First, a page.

BIRMINGHAM, Alabama – For more than 40 years, nearly every Greek wedding, funeral and baptism in Birmingham included music chanted by Angelos Petelos.
“He was there at every funeral,” said Toni Nordan, who learned to be a Greek chanter from Petelos. “If there was no one else there, Angelo was there.”
During that same time, nearly every Greek restaurant built in Birmingham was built by Petelos – from Niki’s West to Bright Star and the Fish Market – and he also oversaw the construction of the Colonial Chapel at American Village in Montevallo.
“He was a worker, a doer, more than a talker,” said the Rev. Paul Costopoulos, dean of the Greek Orthodox Cathedral of Holy Trinity-Holy Cross. He would work hard at our Greek festival. You could always see him sweating over the barbecue pit, cooking the lamb with his brother Tony.”
Petelos, born on the island of Samos, Greece in 1935, died on Dec. 4. He was 78.
On construction sites, Petelos was known to turn over a five-gallon bucket, sit down, smoke a cigarette, and tell a story about his childhood in Greece, his service in the U.S. Army or his work as a pilot and as Alabama Wing commander for the Civil Air Patrol, a civilian auxiliary of the U.S. Air Force. He often led search and rescue efforts for downed planes.
“He loved flying, the freedom that came from flying,” Costopoulos said. “Angelo enjoyed life. He loved Greek dance. He played a bouzoouki and was in a Greek band. He loved his Greek heritage. He was a repository of Greek culture.”
Proud to be Greek
A few years ago he returned to visit Samos. “He was obviously proud of the island,” Costopoulos said. “He always drove a pickup truck with a license plate that said ‘Samos’ on back of it.”
Petelos left Greece at 12. His father was in the Greek army, fighting the Nazis, was rescued by the British when his ship sank, then joined the U.S. Army. He sent for his wife and three surviving children including Angelos. One of the children had died of malnutrition.
Petelos’ mother had five more children in America. They moved to Birmingham in 1950. When his father died in 1962, Angelos took over Petelos Construction Co. and provided for his younger siblings, ages 9-13.
“As the oldest brother, he assumed the role of patriarch,” Costopoulos said. “He was faithful to family, his church, his country. He was definitely a patriot. Politically, he was an Archie Bunker. The Tea Party would have been proud. He adopted America as his country. He was first and foremost an American, but he was proud of his Greek heritage.”
He liked telling stories and arguing about politics.
“He was rough around the edges, but he had a sweetness about him,” said George Sarris, owner of The Fish Market. “You could argue with him, but you still liked him. I was more liberal than him. We had so many fights. He’d have a cup of cofee and come back.”
Petelos could be a salty character at times. “He was by no means a saint; he liked partying, he would always smoke,” Costopoulos said.
“I used to joke with him,” Sarris said. “‘You exalt God on Sunday, then come Monday you take the Lord’s name in vain.’ He’d say he’s a sinner; he’s going to do better. That’s like all of us. Not many of us are saints.”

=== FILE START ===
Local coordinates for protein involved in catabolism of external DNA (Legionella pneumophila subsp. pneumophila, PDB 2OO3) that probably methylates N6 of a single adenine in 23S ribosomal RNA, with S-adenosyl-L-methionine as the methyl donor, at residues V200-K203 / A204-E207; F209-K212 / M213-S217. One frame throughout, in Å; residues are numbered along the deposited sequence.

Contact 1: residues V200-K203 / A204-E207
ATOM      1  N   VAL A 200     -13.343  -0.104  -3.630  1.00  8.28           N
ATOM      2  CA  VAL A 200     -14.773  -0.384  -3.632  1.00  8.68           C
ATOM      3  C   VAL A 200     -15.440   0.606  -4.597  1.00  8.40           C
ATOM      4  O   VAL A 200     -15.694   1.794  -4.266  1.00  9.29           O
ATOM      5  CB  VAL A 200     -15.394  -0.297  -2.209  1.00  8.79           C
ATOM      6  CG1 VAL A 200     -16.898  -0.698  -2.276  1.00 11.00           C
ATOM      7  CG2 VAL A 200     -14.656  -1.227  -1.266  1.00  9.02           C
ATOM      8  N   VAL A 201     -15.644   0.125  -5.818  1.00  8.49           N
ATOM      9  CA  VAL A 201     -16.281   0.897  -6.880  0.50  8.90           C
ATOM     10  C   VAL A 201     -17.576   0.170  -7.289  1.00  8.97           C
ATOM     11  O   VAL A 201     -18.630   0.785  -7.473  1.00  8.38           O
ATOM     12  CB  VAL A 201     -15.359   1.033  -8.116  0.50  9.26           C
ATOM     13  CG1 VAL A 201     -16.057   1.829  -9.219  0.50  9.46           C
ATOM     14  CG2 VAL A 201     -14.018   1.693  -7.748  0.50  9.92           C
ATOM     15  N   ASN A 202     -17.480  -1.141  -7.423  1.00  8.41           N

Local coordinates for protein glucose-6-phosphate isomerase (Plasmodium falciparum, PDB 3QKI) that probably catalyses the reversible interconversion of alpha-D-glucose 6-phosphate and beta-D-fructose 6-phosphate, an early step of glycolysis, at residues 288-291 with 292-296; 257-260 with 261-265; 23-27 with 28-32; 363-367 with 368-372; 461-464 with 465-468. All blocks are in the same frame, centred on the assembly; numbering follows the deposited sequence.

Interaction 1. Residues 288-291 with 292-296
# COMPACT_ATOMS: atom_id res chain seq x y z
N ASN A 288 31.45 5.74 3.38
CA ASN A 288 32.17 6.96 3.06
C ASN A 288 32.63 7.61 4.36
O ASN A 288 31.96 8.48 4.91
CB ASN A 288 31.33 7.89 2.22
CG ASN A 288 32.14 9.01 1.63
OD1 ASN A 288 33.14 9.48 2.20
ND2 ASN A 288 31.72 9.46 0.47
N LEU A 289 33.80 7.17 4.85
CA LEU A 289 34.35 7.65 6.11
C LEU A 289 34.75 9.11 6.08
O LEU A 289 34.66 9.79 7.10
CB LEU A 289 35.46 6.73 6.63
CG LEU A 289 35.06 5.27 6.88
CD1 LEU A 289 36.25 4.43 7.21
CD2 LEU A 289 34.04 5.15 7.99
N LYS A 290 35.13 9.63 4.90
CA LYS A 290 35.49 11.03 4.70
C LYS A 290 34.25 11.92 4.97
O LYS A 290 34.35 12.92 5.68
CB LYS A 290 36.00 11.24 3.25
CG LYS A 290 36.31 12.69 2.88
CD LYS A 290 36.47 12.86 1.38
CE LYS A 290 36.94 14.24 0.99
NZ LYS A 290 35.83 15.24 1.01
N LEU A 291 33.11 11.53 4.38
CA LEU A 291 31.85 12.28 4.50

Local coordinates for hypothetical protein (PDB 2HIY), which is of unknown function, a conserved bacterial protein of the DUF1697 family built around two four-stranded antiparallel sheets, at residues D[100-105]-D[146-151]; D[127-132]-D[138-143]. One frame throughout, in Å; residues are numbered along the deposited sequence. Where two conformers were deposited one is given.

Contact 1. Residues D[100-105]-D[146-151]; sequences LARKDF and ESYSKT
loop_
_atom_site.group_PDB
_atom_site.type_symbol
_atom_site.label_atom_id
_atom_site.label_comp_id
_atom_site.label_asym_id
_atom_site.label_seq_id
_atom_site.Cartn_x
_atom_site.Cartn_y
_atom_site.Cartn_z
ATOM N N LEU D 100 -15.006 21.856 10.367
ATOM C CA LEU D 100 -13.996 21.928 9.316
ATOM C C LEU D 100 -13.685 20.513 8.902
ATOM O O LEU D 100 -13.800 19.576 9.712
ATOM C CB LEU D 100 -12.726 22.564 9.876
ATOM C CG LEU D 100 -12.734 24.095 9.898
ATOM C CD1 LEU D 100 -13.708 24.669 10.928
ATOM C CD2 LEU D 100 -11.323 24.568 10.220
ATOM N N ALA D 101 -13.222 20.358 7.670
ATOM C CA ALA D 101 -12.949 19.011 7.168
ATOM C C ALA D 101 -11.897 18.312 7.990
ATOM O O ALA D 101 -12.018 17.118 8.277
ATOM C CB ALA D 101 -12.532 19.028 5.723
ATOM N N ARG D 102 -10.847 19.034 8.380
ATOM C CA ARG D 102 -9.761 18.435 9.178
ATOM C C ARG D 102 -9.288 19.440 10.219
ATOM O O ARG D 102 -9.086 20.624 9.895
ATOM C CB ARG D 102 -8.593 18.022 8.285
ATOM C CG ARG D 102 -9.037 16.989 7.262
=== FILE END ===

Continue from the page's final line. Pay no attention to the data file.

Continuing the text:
A tradition carries on
But the Greek Orthodox religious traditions were safe in his hands, and kept alive every Sunday morning. He rarely missed services.
“There are several of us he has taught in the traditional way to be a chanter,” Nordan said. “It was always men who did this. The head chanter before Angelo would not allow women to do it. I’m the third woman he has allowed to become a chanter. You have your head chanter who invites you to join him, then he teaches you these traditional melodies and hymns. He taught each of us how to sing these traditional hymns so we can pass on this legacy. All of the hymns are written in Greek. You are taught the traditional melodies; you have to learn it in Greek.”
While preserving the Greek liturgy, Petelos helped the congregation move more toward singing and chanting in English.
“Angelos was at the forefront of those who said our congregation is not Greek-speaking, so we have to use more English,” Nordan said. “Angelos realized spreading the word of Christ was more important than being traditional about the Greek words.”
Petelos’ youngest brother, Tony Petelos, former Hoover mayor and now Jefferson County manager, gets choked up talking about the last time he saw his brother in church at the chanter’s stand. He was no longer able to sing. He was diagnosed with lung cancer last year. “It’s hard to imagine going to church and looking up and not seeing him there,” Petelos said. “He had a beautiful voice. He lost his voice with cancer this time last year at Christmas.”
Petelos said his brother, who was married to wife Catherine for 52 years, was like a father to him.
“I was the youngest of five born in this country,” Petelos said. “He was a father figure to us. He bought us our first cars. He gave us jobs working construction, cleaning up sites. I was always watching Angelos and his work ethic.”
Despite protests from his carpenter, Angelos would hire many unskilled workers to help put them through college, Petelos said.
“He wanted to give them a chance to make money to continue their education,” he said. “He was a huge influence on young people through the Civil Air Patrol. He was the wing commander from 1993-98. He rebuilt the cadet program. He had a flight academy and 40 kids flew solo in civil airplanes. He had a huge influence on hundreds, if not more than 1,000 kids. He touched so many lives, in so many different ways.”
(By Greg Garrison. Used by permission of Al.com. http://www.al.com/living/index.ssf/2013/12/he_kept_greek_tradition_alive.html)